Servants, you must respect your masters and do whatever they tell you-not only if they are kind and reasonable, but even if they are tough and cruel. Praise the Lord if you are punished for doing right! Of course, you get no credit for being patient if you are beaten for doing wrong; but if you do right and suffer for it, and are patient beneath the blows, God is well pleased. (TLB)
This must be one of the most quoted Bible verse for employer-employee relationships. Now that I’m self-employed, I only have one boss, Jesus. Well, actually I now work for several people – clients and customers. While working for a company, if I had thought of my employer as a customer for my services, there wouldn’t be much difference.
Sometimes, a difficult part of working for others is telling them that what they are asking you to do isn’t necessarily in their best interests. At these times it can seem that they are not kind or reasonable. However, if I’m doing my best to do what is right, I’ll have to trust the Lord that the end results will be good.
I’ll digress a bit because many people use these verses to claim that they are suffering for Christ in the workplace when they are simply being punished for doing wrong. The usual complaint comes when a Christian shares some nuggets of faith with another co-worker or even a client during work time. The boss or other employee’s overhear or are the subject of the sharing and complain to management. The boss then reprimands the Christian for engaging in non-work activities and the Christian tells everyone that he or she is suffering for Christ.
Not so. I am not being paid to share Jesus with others during work time. I’m being paid to do my work. It doesn’t matter that the person in the next cube or workstation is talking about last night’s football game or anything else. It doesn’t give me the right to steal time from my employer. The idea is that I have to live a life that will silence the talk of foolish men as Peter stated before.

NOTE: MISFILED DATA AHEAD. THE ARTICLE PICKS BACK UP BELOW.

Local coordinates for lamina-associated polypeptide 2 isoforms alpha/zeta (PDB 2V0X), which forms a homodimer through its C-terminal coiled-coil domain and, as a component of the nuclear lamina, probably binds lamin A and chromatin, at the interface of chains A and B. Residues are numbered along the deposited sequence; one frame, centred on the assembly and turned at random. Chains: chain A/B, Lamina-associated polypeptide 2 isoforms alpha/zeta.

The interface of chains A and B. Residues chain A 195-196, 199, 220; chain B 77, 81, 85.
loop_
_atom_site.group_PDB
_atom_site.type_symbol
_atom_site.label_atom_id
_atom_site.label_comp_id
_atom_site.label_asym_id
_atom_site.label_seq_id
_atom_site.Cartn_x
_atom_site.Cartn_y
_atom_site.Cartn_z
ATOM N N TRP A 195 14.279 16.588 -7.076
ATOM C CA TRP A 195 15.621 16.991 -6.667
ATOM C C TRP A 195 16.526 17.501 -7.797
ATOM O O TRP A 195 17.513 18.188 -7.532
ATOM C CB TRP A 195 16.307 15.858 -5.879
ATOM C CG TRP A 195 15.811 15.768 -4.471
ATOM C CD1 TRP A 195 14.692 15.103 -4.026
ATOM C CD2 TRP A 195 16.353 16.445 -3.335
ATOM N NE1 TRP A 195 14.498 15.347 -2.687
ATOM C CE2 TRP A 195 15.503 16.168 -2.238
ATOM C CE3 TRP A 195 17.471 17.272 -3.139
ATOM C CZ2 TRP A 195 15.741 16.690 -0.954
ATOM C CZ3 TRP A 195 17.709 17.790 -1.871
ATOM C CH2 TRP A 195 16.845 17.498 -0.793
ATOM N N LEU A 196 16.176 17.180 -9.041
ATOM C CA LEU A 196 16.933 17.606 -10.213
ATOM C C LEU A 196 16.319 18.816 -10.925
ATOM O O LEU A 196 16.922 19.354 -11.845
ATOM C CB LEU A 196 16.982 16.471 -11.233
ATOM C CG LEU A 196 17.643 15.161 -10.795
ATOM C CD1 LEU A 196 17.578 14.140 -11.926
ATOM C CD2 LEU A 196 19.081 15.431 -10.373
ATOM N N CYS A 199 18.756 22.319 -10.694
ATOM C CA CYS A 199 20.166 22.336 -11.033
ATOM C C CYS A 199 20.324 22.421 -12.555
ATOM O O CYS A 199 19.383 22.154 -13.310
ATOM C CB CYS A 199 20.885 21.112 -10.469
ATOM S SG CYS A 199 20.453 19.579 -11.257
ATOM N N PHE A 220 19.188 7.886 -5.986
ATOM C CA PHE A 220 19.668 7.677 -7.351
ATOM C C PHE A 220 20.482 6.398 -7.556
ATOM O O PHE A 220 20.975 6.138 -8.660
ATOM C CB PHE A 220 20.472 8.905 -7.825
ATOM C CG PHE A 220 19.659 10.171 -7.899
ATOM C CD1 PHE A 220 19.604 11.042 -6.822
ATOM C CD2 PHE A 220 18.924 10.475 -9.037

So when can I share the Gospel with someone at work? There are breaks and lunch when you can do it if you are not violating common sense and company policy. It is one thing to know how to engage a person in spiritual conversations that lead to sharing Jesus and it is another to buttonhole a person on break and back them into a corner. The first is Spirit led and the second is worldly passion. Handing out tracts is usually against company policy – they consider that soliciting even though you aren’t selling anything.
With all that said, there are laws that protect you at the workplace and you should know them as well. In general, your employer can’t tell you not to wear Christian jewelry when others can wear jewelry. They can’t prohibit having a Bible on your desk if others can have non-work related books. The same goes for mottos, calendars, and pictures.
In my work career, I only had one run-in with personnel over Christian witnessing. A co-worker and I were asked by another co-worker if we would talk to her about Christianity. We agreed and set up a time in the cafeteria during lunch. A few days later, my boss told me personnel had informed him to reprimand me for proselytizing. My co-worker had the same conversation with her boss. We wracked our brains and realized that the lunchroom meeting was the only thing that could have been construed as proselytizing so we ask the woman if she had complained. She assured us that she hadn’t.
Armed with that knowledge we requested and audience with personnel and we were told we had violated company policy by trying to find out who had accused us even though that person had not filed the complaint. At that point I assured the personnel representative that I knew my rights and she had violated them by accusing us without proper investigation. That ended the matter and nothing was ever placed in my record or on my performance reviews. The person we shared with later discovered that a third party had reported us to her boss based on seeing us together in the lunchroom.
If, in that situation, we had been reprimanded, pay docked, or anything else, then we would have known that it pleased God. If we had really violated company policy in our attempts to witness, then God would not have been pleased.
I’m afraid that there are too many cases when Christians are poor workers or do stupid things and then claim to be suffering for Christ when they lose their job or are passed over for promotion. I pray that it happens less and less.